How to diagnose pneumonia
Clinically reviewed by Jenilee Matz, MPH Sep 27, 2022 • 1 min.
Pneumonia is an infection of one or both sides of the lungs causing inflammation and fluid buildup.
Symptoms may range from mild to severe and can include cough, fever, chills and shortness of breath. Pneumonia can sometimes be difficult to diagnose because the symptoms are often very similar to symptoms of a bad cold or flu.
To diagnose pneumonia, your healthcare provider will review your symptoms and your medical history and listen to your lungs. They may also do one or more of the following diagnostic tests for pneumonia:
- Chest X-rays are done to help look for inflammation in the lungs.
- Sputum (mucus) tests involve testing a sample of mucus produced after a deep cough. It can help look for the source of the infection.
- Blood tests are used to confirm the infection and to try to identify the germ that’s causing your pneumonia.
- Pulse oximetry (blood oxygen testing). Pneumonia can keep your lungs from moving enough oxygen into the bloodstream. Blood oxygen is measured with a pulse oximetry device that attaches to your finger or ear. In more severe cases, your provider may take a sample of blood from an artery to measure blood oxygen.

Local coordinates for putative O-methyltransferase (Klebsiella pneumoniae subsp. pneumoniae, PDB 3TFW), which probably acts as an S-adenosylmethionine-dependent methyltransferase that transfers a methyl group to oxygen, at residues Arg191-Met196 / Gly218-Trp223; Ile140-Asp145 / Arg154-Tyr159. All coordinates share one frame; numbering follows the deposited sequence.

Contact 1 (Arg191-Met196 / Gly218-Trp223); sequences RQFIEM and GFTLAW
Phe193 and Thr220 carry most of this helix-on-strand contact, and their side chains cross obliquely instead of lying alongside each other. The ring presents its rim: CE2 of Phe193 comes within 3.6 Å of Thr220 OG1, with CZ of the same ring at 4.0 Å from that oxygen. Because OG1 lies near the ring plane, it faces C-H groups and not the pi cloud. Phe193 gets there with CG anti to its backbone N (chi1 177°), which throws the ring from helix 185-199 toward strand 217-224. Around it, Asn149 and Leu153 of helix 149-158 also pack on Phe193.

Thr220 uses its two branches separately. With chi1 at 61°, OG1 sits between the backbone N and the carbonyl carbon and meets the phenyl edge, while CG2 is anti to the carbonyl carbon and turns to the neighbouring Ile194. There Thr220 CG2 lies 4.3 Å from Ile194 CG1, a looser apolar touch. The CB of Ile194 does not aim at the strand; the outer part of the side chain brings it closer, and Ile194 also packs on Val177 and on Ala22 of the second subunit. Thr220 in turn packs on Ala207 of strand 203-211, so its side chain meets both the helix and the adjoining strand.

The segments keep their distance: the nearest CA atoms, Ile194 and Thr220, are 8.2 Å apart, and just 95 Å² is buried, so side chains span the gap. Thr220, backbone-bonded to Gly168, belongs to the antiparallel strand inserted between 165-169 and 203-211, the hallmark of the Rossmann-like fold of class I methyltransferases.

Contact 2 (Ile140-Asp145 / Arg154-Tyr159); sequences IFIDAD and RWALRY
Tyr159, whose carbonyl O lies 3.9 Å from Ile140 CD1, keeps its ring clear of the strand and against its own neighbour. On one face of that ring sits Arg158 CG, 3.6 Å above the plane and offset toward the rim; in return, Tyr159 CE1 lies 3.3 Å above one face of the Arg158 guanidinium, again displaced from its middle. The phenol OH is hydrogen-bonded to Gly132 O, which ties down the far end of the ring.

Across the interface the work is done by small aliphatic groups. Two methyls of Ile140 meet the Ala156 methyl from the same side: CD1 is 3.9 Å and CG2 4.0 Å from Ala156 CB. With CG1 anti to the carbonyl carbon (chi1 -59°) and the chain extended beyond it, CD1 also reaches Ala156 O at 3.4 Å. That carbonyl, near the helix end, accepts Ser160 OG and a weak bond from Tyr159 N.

Your healthcare provider may also order other tests, especially if you're in the hospital, have serious symptoms, are older, or have other health problems.
If you have pneumonia, follow your treatment plan and take all medicines as prescribed by your healthcare provider and get follow-up medical care. While you are recovering, try to stay home and limit contact with others. Cover your nose and mouth while coughing or sneezing, get rid of used tissues right away and wash your hands. These actions help keep the infection from spreading to other people.
Published November 2020.